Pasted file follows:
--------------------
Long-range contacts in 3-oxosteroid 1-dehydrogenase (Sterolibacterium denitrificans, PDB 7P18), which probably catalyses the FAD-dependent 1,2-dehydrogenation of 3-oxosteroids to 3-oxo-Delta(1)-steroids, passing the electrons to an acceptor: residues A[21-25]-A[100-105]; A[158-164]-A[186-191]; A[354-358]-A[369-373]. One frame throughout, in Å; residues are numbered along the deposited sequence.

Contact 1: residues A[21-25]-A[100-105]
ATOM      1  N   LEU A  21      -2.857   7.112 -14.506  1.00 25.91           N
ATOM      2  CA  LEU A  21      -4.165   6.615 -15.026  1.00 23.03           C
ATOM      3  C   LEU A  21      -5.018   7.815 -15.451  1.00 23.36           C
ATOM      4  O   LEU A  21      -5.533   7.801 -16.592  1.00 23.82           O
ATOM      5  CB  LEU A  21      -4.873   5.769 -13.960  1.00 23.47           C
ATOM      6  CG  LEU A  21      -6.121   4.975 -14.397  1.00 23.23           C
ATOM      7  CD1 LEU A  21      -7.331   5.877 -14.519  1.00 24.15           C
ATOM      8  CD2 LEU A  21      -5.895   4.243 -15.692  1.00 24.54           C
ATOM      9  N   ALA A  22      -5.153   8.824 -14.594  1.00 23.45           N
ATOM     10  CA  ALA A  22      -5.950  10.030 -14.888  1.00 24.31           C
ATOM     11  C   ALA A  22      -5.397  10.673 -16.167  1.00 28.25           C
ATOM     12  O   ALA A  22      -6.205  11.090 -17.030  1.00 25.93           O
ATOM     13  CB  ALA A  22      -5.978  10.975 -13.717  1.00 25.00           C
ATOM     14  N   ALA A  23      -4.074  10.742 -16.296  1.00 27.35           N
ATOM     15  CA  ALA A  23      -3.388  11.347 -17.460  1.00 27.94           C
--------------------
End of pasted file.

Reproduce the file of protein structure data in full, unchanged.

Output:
Long-range contacts in 3-oxosteroid 1-dehydrogenase (Sterolibacterium denitrificans, PDB 7P18), which probably catalyses the FAD-dependent 1,2-dehydrogenation of 3-oxosteroids to 3-oxo-Delta(1)-steroids, passing the electrons to an acceptor: residues A[21-25]-A[100-105]; A[158-164]-A[186-191]; A[354-358]-A[369-373]. One frame throughout, in Å; residues are numbered along the deposited sequence.

Contact 1: residues A[21-25]-A[100-105]
ATOM      1  N   LEU A  21      -2.857   7.112 -14.506  1.00 25.91           N
ATOM      2  CA  LEU A  21      -4.165   6.615 -15.026  1.00 23.03           C
ATOM      3  C   LEU A  21      -5.018   7.815 -15.451  1.00 23.36           C
ATOM      4  O   LEU A  21      -5.533   7.801 -16.592  1.00 23.82           O
ATOM      5  CB  LEU A  21      -4.873   5.769 -13.960  1.00 23.47           C
ATOM      6  CG  LEU A  21      -6.121   4.975 -14.397  1.00 23.23           C
ATOM      7  CD1 LEU A  21      -7.331   5.877 -14.519  1.00 24.15           C
ATOM      8  CD2 LEU A  21      -5.895   4.243 -15.692  1.00 24.54           C
ATOM      9  N   ALA A  22      -5.153   8.824 -14.594  1.00 23.45           N
ATOM     10  CA  ALA A  22      -5.950  10.030 -14.888  1.00 24.31           C
ATOM     11  C   ALA A  22      -5.397  10.673 -16.167  1.00 28.25           C
ATOM     12  O   ALA A  22      -6.205  11.090 -17.030  1.00 25.93           O
ATOM     13  CB  ALA A  22      -5.978  10.975 -13.717  1.00 25.00           C
ATOM     14  N   ALA A  23      -4.074  10.742 -16.296  1.00 27.35           N
ATOM     15  CA  ALA A  23      -3.388  11.347 -17.460  1.00 27.94           C